Correctusageofnounsandpronounsgroup6 091120101743-phpapp01

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  • 1. Business EnglishCorrect Usage of Nouns and Pronouns Presented by Group 2
  • 2. Rule 1 Countable Nouns Words like book, table, flower, ship etc are countable nouns. Such nouns can be counted. These nouns 1 have plural forms and can be used with a/an. Examples: 1. There is a pen on the table. 2. We could see a ship in the distance. 3. I have got a problem with the car. Ebaad
  • 3. Rule 1 Uncountable Nouns Words like ink, milk, gold and wisdom are uncountable nouns. Such nouns cannot be counted. These nouns don‟t have plural forms and cannot be used with a/an. 1 NOTE: Following nouns are usually uncountable nouns in English: Advice, news, information luggage, work, scenery etc. Examples He gave me some advice. He gave me an advice. The sceneries are very good. The scenery here is very good. Ebaad
  • 4. Rule 2 Possessive Case When a noun shows ownership or possession, authorship it is said to be possessive case or genitive case. The use of this case can be confined to the following: 1 Me , Mine and Your: • Its my car. • Heres your coat. • Are these your tickets? OWN: We use own after my, your etc to say that something belongs to us and not to any one else. Example: Rachel has got her own calculator. She doesnt borrow mine. Ebaad
  • 5. Rule 2 A Friend of mine: We use this to show one of my friend. Examples: • Tom is a friend of mine. (One of my friend). 1 • Jessica came to party with a cousin of hers.(One of her cousin) Ebaad
  • 6. Rule 3 •The Object of a verb or of a preposition, when it is a Pronoun, should be in the Objective form. Examples 1 Between you and me affairs look dark. Between you and I affairs look dark. Let you and me do it. Let you and I do it. He has given great trouble to my father and me. He has given great trouble to my father and I. Khawar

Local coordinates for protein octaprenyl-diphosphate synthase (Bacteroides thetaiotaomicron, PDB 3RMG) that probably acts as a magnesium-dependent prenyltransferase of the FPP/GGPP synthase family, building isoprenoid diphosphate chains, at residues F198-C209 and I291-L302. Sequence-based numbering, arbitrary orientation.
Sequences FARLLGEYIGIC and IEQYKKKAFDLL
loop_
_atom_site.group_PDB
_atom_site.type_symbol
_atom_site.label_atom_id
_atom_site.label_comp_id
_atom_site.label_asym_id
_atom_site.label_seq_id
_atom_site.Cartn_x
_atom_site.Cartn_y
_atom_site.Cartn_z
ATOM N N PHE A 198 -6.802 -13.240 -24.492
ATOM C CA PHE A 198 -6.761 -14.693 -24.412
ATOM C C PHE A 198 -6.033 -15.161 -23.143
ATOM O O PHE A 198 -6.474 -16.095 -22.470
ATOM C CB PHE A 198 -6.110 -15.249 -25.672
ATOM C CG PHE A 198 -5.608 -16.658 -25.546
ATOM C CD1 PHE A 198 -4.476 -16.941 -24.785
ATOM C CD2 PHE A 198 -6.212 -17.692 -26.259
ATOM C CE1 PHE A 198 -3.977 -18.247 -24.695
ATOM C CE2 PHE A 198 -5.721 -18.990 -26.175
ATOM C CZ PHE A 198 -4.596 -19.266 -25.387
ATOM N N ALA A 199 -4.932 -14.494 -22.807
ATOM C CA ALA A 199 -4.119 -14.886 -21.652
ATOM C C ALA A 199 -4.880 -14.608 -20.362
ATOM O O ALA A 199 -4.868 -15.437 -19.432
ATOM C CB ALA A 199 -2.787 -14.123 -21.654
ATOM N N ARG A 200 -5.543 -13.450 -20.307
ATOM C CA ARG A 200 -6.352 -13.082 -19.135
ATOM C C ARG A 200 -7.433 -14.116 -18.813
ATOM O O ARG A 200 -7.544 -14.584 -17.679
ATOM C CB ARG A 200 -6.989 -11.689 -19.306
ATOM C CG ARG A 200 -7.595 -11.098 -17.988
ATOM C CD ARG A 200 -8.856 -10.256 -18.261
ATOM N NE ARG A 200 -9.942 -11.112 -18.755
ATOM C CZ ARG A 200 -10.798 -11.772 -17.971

• 7. Rule 4 •A pronoun directly after than or as is usually in the objective case unless there is a verb after it. If a verb follows it, the nominative form is used. Examples 1 Objective Form Nominative Form He is taller me. He is taller than I am. Objective Form Nominative Form I swim better than him. I swim better than he does. Objective Form Nominative Form I am as tall as her. I am as tall as she is. • The nominative form without a verb after it (e.g. „He is taller than I‟) is old fashioned. Khawar
  • 8. Rule 5 •A pronoun must agree with its Antecedent in person, number and gender. Examples 1 1. All passengers must show their tickets. 2. Every man must bear his own burden. 3. Each of the girls gave her own version of the affair. Khawar
  • 9. Rule 6 •None is constructed in singular or plural as the sense may require ;as, It is better to change the form of sentence than to keep on repeating ones 1 Examples Question : Did you buy any mangoes? Answer : There were no in the market. Question : Have you brought me a letter? Answer : There was none for you. •When the singular equally well expresses the sense the plural is commonly used; as, 1. None of these words are currently used . 2. None of poems are well known. 3. None but fools have believed it. Kudeep
  • 10. Rule 7 • “Anyone” should be used when more than two persons or the things are spoken of. Example: 1 She was taller than any one {not either} of her five sisters. Kudeep
  • 11. Rule 8 •Each, either and neither are distributive pronouns calling attention to the individuals forming a collection, and must accordingly be followed by verbs in singular. 1 Examples: 1. Each of the scholars has {not have} done well. 2. Each of the men was {not were} paid twenty rupees. 3. Neither of the man was invited to the party. Neither of the accusation is true. 4. Either of the roads leads to the railway station. 5. He asked whether either of the brothers at home Kudeep